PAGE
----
The significance of Pope Francis's visit for non-Catholics
Pope Francis will visit three US cities next week, engaging in both religious and diplomatic activities. But is his visit significant outside of the Catholic Church?
The 266th pope of the Roman Catholic Church has been described as humble, outspoken, uncompromising, and controversial. But Pope Francis has proven to be a significant voice, and not just for Catholics.
Tomorrow marks the beginning of the pope’s nine-day visit to Cuba and the United States, one that will be filled with both religious services and diplomatic meetings.
During his time in the US, the pope will visit Washington D.C., New York City, and Philadelphia. In total, the pope is expected to visit six cathedrals, including St. Patrick's Catholic Church, the oldest church in the nation’s capital. The pontiff will also deliver a multi-religious service at the National 9/11 Memorial Museum in New York.
For American Catholic adherents and clergy, the pope’s visit offers a once-in-a-lifetime opportunity to see and hear from the leader of the Church. But Pope Francis’s trip will also emphasize social justice, aimed at inclusiveness beyond the boundaries of religion.
Francis’s planned visits with the homeless in the nation's capital, immigrant families in New York, and prisoners in Philadelphia suggest his focus is on economic disparity, immigration policy, and prison system reform.
“Pope Francis has breathed new life into what I believe is the central mission of our faith: Catholic social doctrine," Vice President Joe Biden, a practicing Catholic, said in a statement to The Associated Press. Francis "has become a moral rudder for the world on some of the most important issues of our time, from inequality to climate change."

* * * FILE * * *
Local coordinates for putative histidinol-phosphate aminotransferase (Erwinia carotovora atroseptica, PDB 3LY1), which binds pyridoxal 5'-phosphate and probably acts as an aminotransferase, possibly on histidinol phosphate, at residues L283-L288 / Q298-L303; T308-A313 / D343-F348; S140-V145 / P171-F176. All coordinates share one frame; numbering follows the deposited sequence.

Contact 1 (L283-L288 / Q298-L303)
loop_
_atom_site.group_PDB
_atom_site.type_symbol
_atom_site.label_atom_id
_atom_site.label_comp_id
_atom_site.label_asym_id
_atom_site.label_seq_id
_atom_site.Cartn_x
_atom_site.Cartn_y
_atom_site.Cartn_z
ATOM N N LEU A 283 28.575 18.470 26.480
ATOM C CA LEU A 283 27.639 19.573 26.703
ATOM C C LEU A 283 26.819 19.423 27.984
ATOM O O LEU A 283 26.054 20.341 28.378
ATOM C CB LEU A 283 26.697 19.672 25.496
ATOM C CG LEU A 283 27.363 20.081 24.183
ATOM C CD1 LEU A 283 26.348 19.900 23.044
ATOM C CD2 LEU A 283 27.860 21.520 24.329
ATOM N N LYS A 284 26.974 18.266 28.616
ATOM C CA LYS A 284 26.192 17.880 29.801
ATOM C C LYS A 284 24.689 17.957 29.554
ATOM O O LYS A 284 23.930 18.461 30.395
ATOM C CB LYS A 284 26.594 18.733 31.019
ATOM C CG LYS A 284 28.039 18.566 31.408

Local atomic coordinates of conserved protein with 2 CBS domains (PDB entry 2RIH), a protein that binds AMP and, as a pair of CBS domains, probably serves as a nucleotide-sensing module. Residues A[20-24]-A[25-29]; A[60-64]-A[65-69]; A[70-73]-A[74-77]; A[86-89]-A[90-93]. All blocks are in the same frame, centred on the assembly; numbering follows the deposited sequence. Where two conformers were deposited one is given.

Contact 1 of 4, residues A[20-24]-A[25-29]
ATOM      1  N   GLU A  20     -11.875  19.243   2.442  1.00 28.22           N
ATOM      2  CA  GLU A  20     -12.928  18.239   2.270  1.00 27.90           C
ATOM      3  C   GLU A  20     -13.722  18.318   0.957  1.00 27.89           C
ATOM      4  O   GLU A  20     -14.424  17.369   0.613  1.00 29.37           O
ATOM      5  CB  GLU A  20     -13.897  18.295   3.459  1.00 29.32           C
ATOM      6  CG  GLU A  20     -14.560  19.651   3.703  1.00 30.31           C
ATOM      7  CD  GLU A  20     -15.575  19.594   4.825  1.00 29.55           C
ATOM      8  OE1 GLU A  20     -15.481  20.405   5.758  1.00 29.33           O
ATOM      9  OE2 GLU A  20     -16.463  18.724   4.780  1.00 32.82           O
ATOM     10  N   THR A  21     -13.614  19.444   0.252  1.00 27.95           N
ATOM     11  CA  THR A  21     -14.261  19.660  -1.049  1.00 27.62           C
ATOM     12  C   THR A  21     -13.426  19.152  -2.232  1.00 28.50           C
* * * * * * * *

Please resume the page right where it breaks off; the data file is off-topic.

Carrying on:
And arguably even more important, the pope has engaged in foreign diplomacy. Presenting himself as moderator between the US and Cuba and hoping to thaw Cold War relations, Pope Francis has urged the two nations to “put a half-century of vitriol and mistrust behind them,” reported The New York Times.
The pope was involved in secret discussions at the Vatican and, in August, sent letters to both Cuban President Raul Castro and President Obama asking them to “reconcile their governments’ longstanding differences.” When the pope meets with Mr. Castro and Mr. Obama, he is expected to further engage in discussions of reconciliation between the two.
But Pope Francis’s efforts have already led to progress. Castro announced that he will travel to New York to address the UN General Assembly on September 28. This will be Castro’s first visit to the US in over fifty years.
It’s unclear whether Americans will actually heed the pope’s messages next week. Thomas Reese, a senior analyst for National Catholic Reporter, warns that people may misconstrue or misinterpret the pontiff’s messages.
“Humans have a marvelous ability to believe that people they like and admire hold the same views as we do,” he wrote. “There is polling data that show many people think that the pope agrees with them on a series of issues when in fact he does not. We easily tune out disagreements and emphasize agreements.”
But regardless, there’s no doubt that thousands are looking forward to his visit, including Aretha Franklin, who will perform for the pope, and Stephen Colbert, who has invited Pope Francis to appear on his CBS late-night TV show.
For the pope, too, this visit holds great significance.
“For me it's very important to meet with you all, with the citizens of the United States,” Pope Francis said in a virtual interview with ABC News. “When I approach people ... it's easier for me to understand them and help them along life's path. That's why this trip is so important.”